Gammon ‘‘gam?n’’ (Noun BRITISH): Ham which has been cured or smoked like bacon.
Finding the perfect gammon
Gammon is readily available in supermarkets and from specialist butcheries around this time of year. Free range is always great for your palate and conscience (although perhaps not your wallet) if you can find it. Select a size that will feed all your guests (with a few leftovers for sandwiches on Boxing day) and choose from the bone in or bone out.
Curing and smoking
The process of curing and smoking preserves the gammon. Curing may be dry or wet (either coated in salt and left to hang or soaked in a salt solution). Dry cured will give you a lot more flavour as a lot of the water will have evaporated. Smoking gives the gammon its distinctive flavour and can be done with a variety of woods to introduce more flavour.
Bone-in or bone-out?
Bone-in gammon will take longer to cook and is more difficult to carve, but works out a little cheaper per kg usually. Bone-out gammons have been cut off the bone and rolled (usually tied with string or netting) and can be carved like a loaf.
Bargain on about 200g per person of protein for a main meal. If you are also serving turkey or any other roast then you don’t need as much and if you are factoring in children they will eat less per person. The bottom line? An average 1.7kg roast (bone-out) would serve 8-10 people. Bone-in a 1.7kg roast would feed about 6-8 people.
Gammon can be successfully frozen for 3-6 months. The curing process means that it also keeps very well in the fridge, so you don’t need to freeze your gammon if you purchase it in the 2-3 weeks before Christmas. It does mean that if you pick up a cheap gammon on sale AFTER Christmas you can keep it for your Christmas in July!
The first step to gammon nirvana is soaking your gammon overnight. Place it in a large bowl or bucket and cover with fresh water. If you have a frozen gammon, you can allow it to defrost in the water. Discard the water in the morning; soaking removes excess salt.
Boiling vs roasting
There are two main ways to cook a gammon, boiling or roasting. Boiling requires a large pot, but if you are making another roast for Christmas dinner and oven space is limited then boiling is a great option. Place the gammon in a large pot, cover with fresh water, add a carrot, an onion, 10 peppercorns, a bay leaf and a couple of cloves. Simmer for 20 minutes per 450g plus an additional 20 minutes. Keep the water topped up if necessary. Leave to cool in the water.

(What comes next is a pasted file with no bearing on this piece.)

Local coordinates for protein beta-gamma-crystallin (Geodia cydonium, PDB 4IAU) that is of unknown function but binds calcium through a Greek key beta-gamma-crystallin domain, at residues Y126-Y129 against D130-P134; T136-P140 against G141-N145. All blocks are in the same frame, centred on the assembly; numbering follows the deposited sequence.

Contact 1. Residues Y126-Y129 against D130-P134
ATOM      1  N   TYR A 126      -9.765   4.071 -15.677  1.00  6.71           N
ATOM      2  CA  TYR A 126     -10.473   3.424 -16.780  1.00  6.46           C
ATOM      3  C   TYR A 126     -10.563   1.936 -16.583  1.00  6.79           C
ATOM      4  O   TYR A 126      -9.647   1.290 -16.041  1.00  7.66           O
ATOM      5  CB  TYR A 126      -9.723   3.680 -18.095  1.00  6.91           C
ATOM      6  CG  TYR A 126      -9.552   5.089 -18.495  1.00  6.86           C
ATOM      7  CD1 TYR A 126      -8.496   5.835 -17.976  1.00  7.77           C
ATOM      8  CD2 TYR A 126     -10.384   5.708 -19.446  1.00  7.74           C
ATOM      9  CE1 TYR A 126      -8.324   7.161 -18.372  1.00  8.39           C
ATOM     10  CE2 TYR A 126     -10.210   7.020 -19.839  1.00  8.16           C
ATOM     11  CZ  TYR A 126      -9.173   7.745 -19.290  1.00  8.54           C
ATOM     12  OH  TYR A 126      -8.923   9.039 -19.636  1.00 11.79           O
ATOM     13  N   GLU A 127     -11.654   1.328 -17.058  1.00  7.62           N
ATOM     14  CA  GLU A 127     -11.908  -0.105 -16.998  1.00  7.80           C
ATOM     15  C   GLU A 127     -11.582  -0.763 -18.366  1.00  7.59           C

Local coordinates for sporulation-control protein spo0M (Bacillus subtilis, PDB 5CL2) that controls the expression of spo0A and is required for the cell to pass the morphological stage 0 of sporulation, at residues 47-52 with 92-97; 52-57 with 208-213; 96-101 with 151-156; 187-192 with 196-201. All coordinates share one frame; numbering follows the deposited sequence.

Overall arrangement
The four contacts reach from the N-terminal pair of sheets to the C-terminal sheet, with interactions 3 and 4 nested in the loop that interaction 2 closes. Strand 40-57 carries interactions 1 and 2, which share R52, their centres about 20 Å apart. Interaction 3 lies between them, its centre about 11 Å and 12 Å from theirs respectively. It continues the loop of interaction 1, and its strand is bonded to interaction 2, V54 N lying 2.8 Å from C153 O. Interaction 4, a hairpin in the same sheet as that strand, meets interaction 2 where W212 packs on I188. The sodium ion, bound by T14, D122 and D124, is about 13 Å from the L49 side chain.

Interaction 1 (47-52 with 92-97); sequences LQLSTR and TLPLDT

Roasting can also be done in the oven or on the fire. Place the gammon in a large roasting tray and cover with foil. Roast at 180°C for 30 minutes per 450g plus an additional 30 minutes. 30 minutes before the end of the cooking time remove the foil. Follow the instructions for the glaze for the last 30 minutes of cooking.
A hybrid method can also be used. If you don’t have a pot large enough to boil the joint, place it in a roasting pan, fill the pan with water and cover with foil. Bake in the oven as per the roasting instructions and leave to cool in the water.
Testing for done-ness
Test that the gammon is cooked by inserting a knife and checking to see if the meat is tender. If it still has a “springy” feel cook for a further 15 minutes and test again.
By far the most important step! Once your boiled gammon is cooked and slightly cooled or at the last 30 minutes of roasting. Remove the skin from the outside of the gammon and discard.Cut away any excess fat leaving about a 1cm covering of fat all over the roast. Score this lightly with a knife to make a diamond pattern. This will help the glaze to adhere so don’t skip this step.
If you want to go old school, stud each corner of the diamonds with a clove. Brush on the glaze all over the fat and place under the grill for about 5 minutes or if you are roasting return to the oven for the last 30 minutes. Every few minutes brush on more glaze. The glaze should be bubbling and golden (do not let it blacken). Leave to rest for a few minutes before serving.
Easy gammon glaze recipe:
½ cup smooth apricot jam
½ cup treacle sugar
1 Tbsp hot English mustard powder
Mix well together and brush liberally over gammon to glaze.
Some say that gammon was first eaten at Christmas time by the Germanic people as a tribute to their God and was often associated with harvest and fertility. In Nordic countries the Christmas ham is coated with a layer of mustard, egg and breadcrumbs.